Play Until Life…, performed by the Kerala-based troupe Minnaminungale, was all visual splendour, but the narrative flagged in parts
It was a delight for children. And a novel experience for adults. The puppet-cum-shadow play “Until Life…” directed by Brigitte Revelli was performed by the Kerala-based troupe Minnaminungale at the Alliance Francaise recently. Drawing from Indian mythology and French literature, “Until Life…” is a blend of many, many stories: some tragic, others hilarious.
But each story depicted the need of connecting with Nature. The play was a visual splendour on all accounts. One marvelled at the costumes, the masks, the sets, the shadow performances. The play of light and colours appealed.
Despite a pretty-looking stage, however, the narrative flagged in parts. In theatre, recorded music or voice-overs is always risky. The recorded voice-overs could hardly be heard because of the poor acoustics. One had to strain to listen to the dialogues. The flow between stories was, at times, precarious. Had these been taken care of, “Until Life…” would have appealed more. The play begins with an extra terrestrial crow who comes visiting the Earth, because he's been told that it is the only planet with blue expanses of water. What the crow finds, instead, are creatures, absorbed in their selves, who care little for their planet and are ignorant of tales, legends and myths that surround them. Nature, is no longer the ground for creative pursuits, but a site of lust and luxury.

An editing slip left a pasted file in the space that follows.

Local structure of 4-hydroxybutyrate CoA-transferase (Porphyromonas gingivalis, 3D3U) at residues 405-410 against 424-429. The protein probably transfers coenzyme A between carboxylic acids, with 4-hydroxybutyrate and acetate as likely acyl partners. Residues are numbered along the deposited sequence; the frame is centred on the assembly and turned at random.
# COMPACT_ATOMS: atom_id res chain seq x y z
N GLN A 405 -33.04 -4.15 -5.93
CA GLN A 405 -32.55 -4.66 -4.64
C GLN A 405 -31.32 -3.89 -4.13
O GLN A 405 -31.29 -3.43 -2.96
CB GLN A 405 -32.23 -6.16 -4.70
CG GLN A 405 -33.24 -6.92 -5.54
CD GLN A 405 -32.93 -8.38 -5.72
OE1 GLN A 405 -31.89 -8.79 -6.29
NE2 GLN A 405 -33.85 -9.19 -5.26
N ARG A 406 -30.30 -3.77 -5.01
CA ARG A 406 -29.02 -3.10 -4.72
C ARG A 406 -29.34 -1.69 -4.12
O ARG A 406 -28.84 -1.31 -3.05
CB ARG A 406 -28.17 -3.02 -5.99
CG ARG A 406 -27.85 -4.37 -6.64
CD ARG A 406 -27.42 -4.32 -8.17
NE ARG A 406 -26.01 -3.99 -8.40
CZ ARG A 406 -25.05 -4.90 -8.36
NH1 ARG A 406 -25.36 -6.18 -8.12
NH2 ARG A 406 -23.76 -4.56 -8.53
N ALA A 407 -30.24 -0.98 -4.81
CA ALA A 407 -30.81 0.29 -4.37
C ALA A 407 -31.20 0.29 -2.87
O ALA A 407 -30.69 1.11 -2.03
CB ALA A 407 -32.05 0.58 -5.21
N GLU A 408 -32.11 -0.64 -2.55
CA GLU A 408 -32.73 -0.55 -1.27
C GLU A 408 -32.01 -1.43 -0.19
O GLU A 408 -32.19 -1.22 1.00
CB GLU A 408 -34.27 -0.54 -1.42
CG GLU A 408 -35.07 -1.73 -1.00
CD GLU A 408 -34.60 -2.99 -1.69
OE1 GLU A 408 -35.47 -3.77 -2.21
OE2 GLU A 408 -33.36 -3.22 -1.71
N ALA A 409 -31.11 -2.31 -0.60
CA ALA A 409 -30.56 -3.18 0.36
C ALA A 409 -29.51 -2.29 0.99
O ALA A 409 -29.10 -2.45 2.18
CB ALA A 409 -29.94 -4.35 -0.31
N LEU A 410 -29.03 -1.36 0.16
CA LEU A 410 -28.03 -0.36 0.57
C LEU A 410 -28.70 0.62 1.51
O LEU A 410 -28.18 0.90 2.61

The play attempts to revive our love for Nature through its literary references. The play holds a mirror to society and depicts that our continuing isolation from Nature can lead to undesirable consequences.
Mention must be made of the scene in which Sage Naradainstigates Ravana to take revenge against his enemies, and it was loaded with humour. The influence of various traditional Indian dance forms, particularly Kathakali, sparkled throughout the production.